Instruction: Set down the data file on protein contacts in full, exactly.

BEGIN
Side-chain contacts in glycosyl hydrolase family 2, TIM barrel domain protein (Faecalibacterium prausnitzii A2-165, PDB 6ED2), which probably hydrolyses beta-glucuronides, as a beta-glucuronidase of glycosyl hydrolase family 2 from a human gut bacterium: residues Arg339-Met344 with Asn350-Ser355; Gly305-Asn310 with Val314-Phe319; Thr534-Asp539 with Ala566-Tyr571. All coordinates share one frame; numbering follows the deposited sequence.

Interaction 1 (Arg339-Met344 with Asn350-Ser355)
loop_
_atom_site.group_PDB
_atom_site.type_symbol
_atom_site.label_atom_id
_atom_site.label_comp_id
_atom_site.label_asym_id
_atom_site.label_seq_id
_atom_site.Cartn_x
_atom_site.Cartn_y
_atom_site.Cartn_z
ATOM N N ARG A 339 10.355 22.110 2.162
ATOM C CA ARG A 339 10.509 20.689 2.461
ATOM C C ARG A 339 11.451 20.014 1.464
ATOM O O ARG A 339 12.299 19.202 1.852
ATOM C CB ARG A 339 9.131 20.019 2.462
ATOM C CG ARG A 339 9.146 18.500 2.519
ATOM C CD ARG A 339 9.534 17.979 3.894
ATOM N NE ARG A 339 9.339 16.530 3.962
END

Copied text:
Side-chain contacts in glycosyl hydrolase family 2, TIM barrel domain protein (Faecalibacterium prausnitzii A2-165, PDB 6ED2), which probably hydrolyses beta-glucuronides, as a beta-glucuronidase of glycosyl hydrolase family 2 from a human gut bacterium: residues Arg339-Met344 with Asn350-Ser355; Gly305-Asn310 with Val314-Phe319; Thr534-Asp539 with Ala566-Tyr571. All coordinates share one frame; numbering follows the deposited sequence.

Interaction 1 (Arg339-Met344 with Asn350-Ser355)
loop_
_atom_site.group_PDB
_atom_site.type_symbol
_atom_site.label_atom_id
_atom_site.label_comp_id
_atom_site.label_asym_id
_atom_site.label_seq_id
_atom_site.Cartn_x
_atom_site.Cartn_y
_atom_site.Cartn_z
ATOM N N ARG A 339 10.355 22.110 2.162
ATOM C CA ARG A 339 10.509 20.689 2.461
ATOM C C ARG A 339 11.451 20.014 1.464
ATOM O O ARG A 339 12.299 19.202 1.852
ATOM C CB ARG A 339 9.131 20.019 2.462
ATOM C CG ARG A 339 9.146 18.500 2.519
ATOM C CD ARG A 339 9.534 17.979 3.894
ATOM N NE ARG A 339 9.339 16.530 3.962